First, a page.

The second program of San Francisco Ballet’s Unbound: A Festival of New Work presented work by choreographers Myles Thatcher, Cathy Marston and David Dawson. Marston and Dawson trained at the Royal Ballet, and Thatcher was trained at SF Ballet, where he currently dances with the company while developing his choreographic skills.
Thatcher’s Otherness opened the evening, tackling the difficult question of how social roles affect and distort an individual’s identity, narrowing their life and their potential. The ballet was set to John Adams’ Absolute Jest.
The ballet began with Max Cauthorn appearing outside the heavy gold curtain at the War Memorial Opera House, dressed in a leotard-like costume. When the curtain opens it reveals a troupe of five dancers grouped in front of an abstract tower of blue light–edged panels, the entire stage bathed in aqua. The dancers’ costumes resembled blue bathing suits with bathing caps and goggles. It’s as if we had been dropped into an aquarium, the dancers swimming synchronously, led by Jahna Frantziskonis. A second group appeared clothed in pink, their movements like “1950s swing dance,” intersecting but not joining the first group. When everyone fluttered off stage, Cauthorn was left in blue suit and goggles, Sean Orza in pink collapsed on the floor. The two danced a duet, ultimately changing colored jackets and caps.
The ballet’s slightly comic interaction succinctly offers the question, who are we outside of our outer persona? There are collisions, animosities, and a host of other negative actions that impact us and those around us when we accept one perspective of life at the expense of empathy. Thatcher’s choreography was strongest when it stayed focused on dance, but large parts of the ballet were more accurately described as theater, or mimed gesture. Not every action needs to be spelled out for the audience to understand, however, and over-telling the story was a weakness in this ballet.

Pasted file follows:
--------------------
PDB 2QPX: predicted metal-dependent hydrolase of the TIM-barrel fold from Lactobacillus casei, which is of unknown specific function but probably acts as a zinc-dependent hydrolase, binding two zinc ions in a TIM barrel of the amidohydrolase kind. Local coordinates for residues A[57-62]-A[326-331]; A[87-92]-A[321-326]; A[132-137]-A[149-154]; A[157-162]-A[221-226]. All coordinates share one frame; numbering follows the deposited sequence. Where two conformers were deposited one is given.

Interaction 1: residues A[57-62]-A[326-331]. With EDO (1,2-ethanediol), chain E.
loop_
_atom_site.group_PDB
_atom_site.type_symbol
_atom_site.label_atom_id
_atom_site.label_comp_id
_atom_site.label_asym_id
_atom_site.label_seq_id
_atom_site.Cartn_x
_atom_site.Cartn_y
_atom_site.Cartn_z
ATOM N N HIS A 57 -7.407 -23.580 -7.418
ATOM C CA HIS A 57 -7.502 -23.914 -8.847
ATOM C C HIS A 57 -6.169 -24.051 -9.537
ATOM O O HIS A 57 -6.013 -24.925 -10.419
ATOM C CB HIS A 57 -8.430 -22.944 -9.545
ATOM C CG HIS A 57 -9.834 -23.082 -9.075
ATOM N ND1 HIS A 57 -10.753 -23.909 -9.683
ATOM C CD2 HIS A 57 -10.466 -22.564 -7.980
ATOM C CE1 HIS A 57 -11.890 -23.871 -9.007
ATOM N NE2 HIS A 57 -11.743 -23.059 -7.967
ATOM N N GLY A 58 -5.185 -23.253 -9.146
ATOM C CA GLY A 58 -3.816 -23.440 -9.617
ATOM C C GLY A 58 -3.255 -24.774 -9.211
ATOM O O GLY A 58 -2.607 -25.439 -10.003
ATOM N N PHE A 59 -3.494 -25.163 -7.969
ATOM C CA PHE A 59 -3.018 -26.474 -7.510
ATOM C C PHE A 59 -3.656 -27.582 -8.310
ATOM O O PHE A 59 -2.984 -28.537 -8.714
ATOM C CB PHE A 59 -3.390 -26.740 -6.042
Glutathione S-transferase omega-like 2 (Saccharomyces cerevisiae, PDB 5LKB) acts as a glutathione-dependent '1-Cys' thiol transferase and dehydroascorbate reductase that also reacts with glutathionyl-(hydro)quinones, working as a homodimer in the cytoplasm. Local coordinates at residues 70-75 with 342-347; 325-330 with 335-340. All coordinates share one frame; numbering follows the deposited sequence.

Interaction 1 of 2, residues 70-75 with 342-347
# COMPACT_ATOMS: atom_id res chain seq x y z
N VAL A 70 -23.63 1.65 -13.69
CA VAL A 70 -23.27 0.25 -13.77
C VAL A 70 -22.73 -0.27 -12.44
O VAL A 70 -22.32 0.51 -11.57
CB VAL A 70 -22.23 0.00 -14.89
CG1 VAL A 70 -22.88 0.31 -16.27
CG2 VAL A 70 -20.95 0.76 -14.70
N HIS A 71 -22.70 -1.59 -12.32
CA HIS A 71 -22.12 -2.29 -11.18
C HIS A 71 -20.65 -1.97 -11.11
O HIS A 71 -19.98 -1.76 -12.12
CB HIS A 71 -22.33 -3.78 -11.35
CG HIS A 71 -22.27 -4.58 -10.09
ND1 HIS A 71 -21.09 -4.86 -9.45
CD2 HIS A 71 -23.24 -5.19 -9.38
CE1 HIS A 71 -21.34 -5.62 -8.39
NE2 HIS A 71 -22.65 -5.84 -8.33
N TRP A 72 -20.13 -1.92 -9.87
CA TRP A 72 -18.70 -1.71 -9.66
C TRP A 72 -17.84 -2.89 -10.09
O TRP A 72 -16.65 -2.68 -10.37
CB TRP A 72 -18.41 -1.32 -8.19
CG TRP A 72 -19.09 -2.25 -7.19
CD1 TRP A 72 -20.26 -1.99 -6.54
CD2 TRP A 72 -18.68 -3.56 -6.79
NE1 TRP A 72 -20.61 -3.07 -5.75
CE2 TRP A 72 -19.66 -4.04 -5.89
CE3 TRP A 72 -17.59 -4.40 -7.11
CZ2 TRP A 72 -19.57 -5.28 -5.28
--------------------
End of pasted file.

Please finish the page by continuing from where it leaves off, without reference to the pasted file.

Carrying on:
Cathy Marston’s ballet Snowblind was also narrative, very loosely based on Edith Wharton’s 1911 novel, Ethan Frome. The triangle of the farmer who falls in love with the caregiver of his ailing wife was the central motif retained from the story, and it provided ample opportunity for a series of richly choreographed duets while offering the dancers dramatic expression. Ulrik Birkkjaer danced the brooding Frome and Sarah Van Patten his watchful ailing wife. Mathilde Froustey danced the role of Mattie Silver, the young helper Frome falls in love with.
Circles were the central motif of the choreography, with Birkkjaer moving his partners in long swirling lifts. He spun with Van Patten in his arms, stretched out like a plank, or curled like a child. He spun Froustey by two arms, then one, her feet barely skimming the floor. The many ways these women were whirled by Birkkjaer as the central pivot were difficult to track, but the effect these lifts created was that of a gravitational force, a kinesis that binds.
The snow that is the ultimate undoing of Frome and Mattie was portrayed on a scrim hanging one-third the way down from the flies, and by a corps of elemental beings in sheer pantaloons dyed from white to brown. When the lovers tried to escape through a snow storm they were caught up by these ethereal dancers and thrown back to the ground, over and over, leaving Frome crippled and Mattie paralyzed. The final trio between Birkkjaer, Van Patten and Froustey had the three dancers gripping each other’s hands, locked in a tangled dependency from which their characters would never separate.
The program closed with David Dawson’s Anima Animus, a ballet of abstract formalism based, like Thatcher’s Otherness, on the idea of oppositional binaries. Yumiko Takeshima’s costumes and John Otto’s scenic design followed suit in black and white. The sihouettes created by James Ingalls’ lighting now and then turned dancers into black solids in front of the white background of the upstage scrim. The ballet was set to Ezio Bosso’s Violin Concert No. 1 with Heeguen Song playing violin.
Sofiane Sylve and Maria Kochetkova were the lead dancers, Sylve partnered by Carlo Di Lanno and Luke Ingham and Kochetkova by Henry Sidford and Wei Wang. A quartet of four women completed the cast.
The fluid quick moving choreography allowed for multiple solos and some intricate trios that required precision timing as one male dancer would begin a partnering movement that was then completed by the other male dancer. With hardly a breath to be taken. Dazzling solos were delivered by Sylve, Kochetkova and Di Lanno, each infusing the choreography with their own distinctive style.
The variety of these three ballets allowed the dancers full opportunity to express themselves theatrically and as dancers, and the orchestra under Martin West was its usual brilliant self. The audience loved every nanosecond.
– Jaime Robles
San Francisco Ballet’s Unbound Festival continue through May 6. For information and tickets, visit sfballet.org.